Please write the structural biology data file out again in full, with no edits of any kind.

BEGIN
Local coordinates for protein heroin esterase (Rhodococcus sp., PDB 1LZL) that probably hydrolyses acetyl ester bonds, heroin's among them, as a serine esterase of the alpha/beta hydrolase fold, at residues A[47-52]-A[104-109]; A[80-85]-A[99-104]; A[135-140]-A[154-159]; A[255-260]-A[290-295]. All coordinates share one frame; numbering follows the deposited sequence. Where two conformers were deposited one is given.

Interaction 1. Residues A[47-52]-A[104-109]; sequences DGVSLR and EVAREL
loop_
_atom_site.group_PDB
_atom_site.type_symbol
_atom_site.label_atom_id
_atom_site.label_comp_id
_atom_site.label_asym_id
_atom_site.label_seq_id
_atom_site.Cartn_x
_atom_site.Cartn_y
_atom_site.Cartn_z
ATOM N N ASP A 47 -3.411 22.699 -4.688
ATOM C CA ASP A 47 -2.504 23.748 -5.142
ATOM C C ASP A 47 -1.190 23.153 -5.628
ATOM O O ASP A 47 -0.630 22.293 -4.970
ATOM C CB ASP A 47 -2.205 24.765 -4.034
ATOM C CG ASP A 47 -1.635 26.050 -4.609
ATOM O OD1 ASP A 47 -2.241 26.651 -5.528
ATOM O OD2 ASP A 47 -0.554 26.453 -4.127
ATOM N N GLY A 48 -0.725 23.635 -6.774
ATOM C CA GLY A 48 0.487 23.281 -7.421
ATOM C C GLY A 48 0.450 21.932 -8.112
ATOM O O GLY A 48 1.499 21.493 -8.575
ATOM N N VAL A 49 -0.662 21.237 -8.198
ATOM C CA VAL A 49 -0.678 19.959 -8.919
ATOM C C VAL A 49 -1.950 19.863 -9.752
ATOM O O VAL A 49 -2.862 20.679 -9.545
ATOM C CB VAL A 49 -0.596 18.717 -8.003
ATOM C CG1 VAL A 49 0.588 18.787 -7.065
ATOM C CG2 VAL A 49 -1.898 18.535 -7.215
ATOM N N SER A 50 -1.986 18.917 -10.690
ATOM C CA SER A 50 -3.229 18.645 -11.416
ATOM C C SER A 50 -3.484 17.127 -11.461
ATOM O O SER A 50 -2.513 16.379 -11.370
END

Local coordinates for protein heroin esterase (Rhodococcus sp., PDB 1LZL) that probably hydrolyses acetyl ester bonds, heroin's among them, as a serine esterase of the alpha/beta hydrolase fold, at residues A[47-52]-A[104-109]; A[80-85]-A[99-104]; A[135-140]-A[154-159]; A[255-260]-A[290-295]. All coordinates share one frame; numbering follows the deposited sequence. Where two conformers were deposited one is given.

Interaction 1. Residues A[47-52]-A[104-109]; sequences DGVSLR and EVAREL
loop_
_atom_site.group_PDB
_atom_site.type_symbol
_atom_site.label_atom_id
_atom_site.label_comp_id
_atom_site.label_asym_id
_atom_site.label_seq_id
_atom_site.Cartn_x
_atom_site.Cartn_y
_atom_site.Cartn_z
ATOM N N ASP A 47 -3.411 22.699 -4.688
ATOM C CA ASP A 47 -2.504 23.748 -5.142
ATOM C C ASP A 47 -1.190 23.153 -5.628
ATOM O O ASP A 47 -0.630 22.293 -4.970
ATOM C CB ASP A 47 -2.205 24.765 -4.034
ATOM C CG ASP A 47 -1.635 26.050 -4.609
ATOM O OD1 ASP A 47 -2.241 26.651 -5.528
ATOM O OD2 ASP A 47 -0.554 26.453 -4.127
ATOM N N GLY A 48 -0.725 23.635 -6.774
ATOM C CA GLY A 48 0.487 23.281 -7.421
ATOM C C GLY A 48 0.450 21.932 -8.112
ATOM O O GLY A 48 1.499 21.493 -8.575
ATOM N N VAL A 49 -0.662 21.237 -8.198
ATOM C CA VAL A 49 -0.678 19.959 -8.919
ATOM C C VAL A 49 -1.950 19.863 -9.752
ATOM O O VAL A 49 -2.862 20.679 -9.545
ATOM C CB VAL A 49 -0.596 18.717 -8.003
ATOM C CG1 VAL A 49 0.588 18.787 -7.065
ATOM C CG2 VAL A 49 -1.898 18.535 -7.215
ATOM N N SER A 50 -1.986 18.917 -10.690
ATOM C CA SER A 50 -3.229 18.645 -11.416
ATOM C C SER A 50 -3.484 17.127 -11.461
ATOM O O SER A 50 -2.513 16.379 -11.370